Global inequality

Two important books on global inequality appeared in the last year, one by Francois Bourguignon, The Globalization of Inequality, and the other by Branko Milanovic, Global Inequality: A New Approach for the Age of Globalization. Here is my extended review of both, with a discussion of what they have to say and whether we should believe them: Review essay on Bourguignon and Milanovic.

Some key points from my review:

  • As conventionally measured, global inequality (the inequality among all people of the world, no matter where they live) has been falling during the current period of “globalization.” However, that claim depends a lot on how you measure inequality; I point to some defensible measures that suggest a very different picture.
  • Two forces are working in opposite directions on global inequality: declining inequality between countries versus often (but not always) rising inequality within countries. Over the last 20 years or more, the between country force has dominated standard measures of global inequality.
  • Both books attribute both forces to globalization, but there are a number of reasons to doubt that this is the whole story or even a major part. A lot of other things have been happening with bearing on inequality. Technology, interacting with inequalities in human development, and domestic policies in schooling, health care and social protection have mattered, and continue to do so.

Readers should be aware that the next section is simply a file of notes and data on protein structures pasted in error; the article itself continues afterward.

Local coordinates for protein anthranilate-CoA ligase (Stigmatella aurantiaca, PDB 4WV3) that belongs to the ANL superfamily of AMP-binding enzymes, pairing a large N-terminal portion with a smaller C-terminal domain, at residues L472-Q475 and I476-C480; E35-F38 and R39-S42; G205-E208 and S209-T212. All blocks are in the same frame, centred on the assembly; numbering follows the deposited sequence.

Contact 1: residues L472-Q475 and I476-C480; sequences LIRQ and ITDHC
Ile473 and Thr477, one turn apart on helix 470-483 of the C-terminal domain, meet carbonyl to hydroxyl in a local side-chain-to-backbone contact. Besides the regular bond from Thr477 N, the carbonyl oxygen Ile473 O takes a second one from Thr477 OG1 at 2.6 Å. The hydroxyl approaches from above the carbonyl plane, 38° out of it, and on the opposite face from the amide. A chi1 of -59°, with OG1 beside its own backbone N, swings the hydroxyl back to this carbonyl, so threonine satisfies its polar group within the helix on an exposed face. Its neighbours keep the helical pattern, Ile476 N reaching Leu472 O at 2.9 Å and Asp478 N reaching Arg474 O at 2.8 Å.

• Milanovic’s now famous “elephant graph” is plausible, though I have some specific concerns about its measurement. More importantly though, I have doubts about how he (and the popular media) has interpreted it.
  • Standard concepts of “global inequality” are not well suited to the way people think about inequality, including the role of the nation state, and are even somewhat disconnected from the ongoing debates on globalization.
  • We need to up-pack the concept of “inequality” to get anywhere with the policy implications. And when we do, reducing poverty (in various dimensions, including lack of economic opportunities) clearly emerges as the more important concern.

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